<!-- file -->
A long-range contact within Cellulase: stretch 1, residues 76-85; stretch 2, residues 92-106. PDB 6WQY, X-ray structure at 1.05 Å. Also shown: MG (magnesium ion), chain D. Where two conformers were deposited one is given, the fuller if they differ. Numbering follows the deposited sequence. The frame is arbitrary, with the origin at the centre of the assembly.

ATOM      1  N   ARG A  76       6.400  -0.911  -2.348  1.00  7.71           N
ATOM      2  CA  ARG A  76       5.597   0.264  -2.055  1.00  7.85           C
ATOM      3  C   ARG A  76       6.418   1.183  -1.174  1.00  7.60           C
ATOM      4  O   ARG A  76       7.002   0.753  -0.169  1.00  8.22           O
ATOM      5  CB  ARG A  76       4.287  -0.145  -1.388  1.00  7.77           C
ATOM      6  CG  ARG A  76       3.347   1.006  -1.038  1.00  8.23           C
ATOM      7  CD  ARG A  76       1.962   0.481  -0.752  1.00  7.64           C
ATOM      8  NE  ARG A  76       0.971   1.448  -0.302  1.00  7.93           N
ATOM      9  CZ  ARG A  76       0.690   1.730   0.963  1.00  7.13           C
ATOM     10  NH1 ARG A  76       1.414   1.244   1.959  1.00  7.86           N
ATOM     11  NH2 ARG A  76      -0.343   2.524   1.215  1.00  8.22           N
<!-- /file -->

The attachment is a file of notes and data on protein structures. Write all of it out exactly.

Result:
A long-range contact within Cellulase: stretch 1, residues 76-85; stretch 2, residues 92-106. PDB 6WQY, X-ray structure at 1.05 Å. Also shown: MG (magnesium ion), chain D. Where two conformers were deposited one is given, the fuller if they differ. Numbering follows the deposited sequence. The frame is arbitrary, with the origin at the centre of the assembly.

ATOM      1  N   ARG A  76       6.400  -0.911  -2.348  1.00  7.71           N
ATOM      2  CA  ARG A  76       5.597   0.264  -2.055  1.00  7.85           C
ATOM      3  C   ARG A  76       6.418   1.183  -1.174  1.00  7.60           C
ATOM      4  O   ARG A  76       7.002   0.753  -0.169  1.00  8.22           O
ATOM      5  CB  ARG A  76       4.287  -0.145  -1.388  1.00  7.77           C
ATOM      6  CG  ARG A  76       3.347   1.006  -1.038  1.00  8.23           C
ATOM      7  CD  ARG A  76       1.962   0.481  -0.752  1.00  7.64           C
ATOM      8  NE  ARG A  76       0.971   1.448  -0.302  1.00  7.93           N
ATOM      9  CZ  ARG A  76       0.690   1.730   0.963  1.00  7.13           C
ATOM     10  NH1 ARG A  76       1.414   1.244   1.959  1.00  7.86           N
ATOM     11  NH2 ARG A  76      -0.343   2.524   1.215  1.00  8.22           N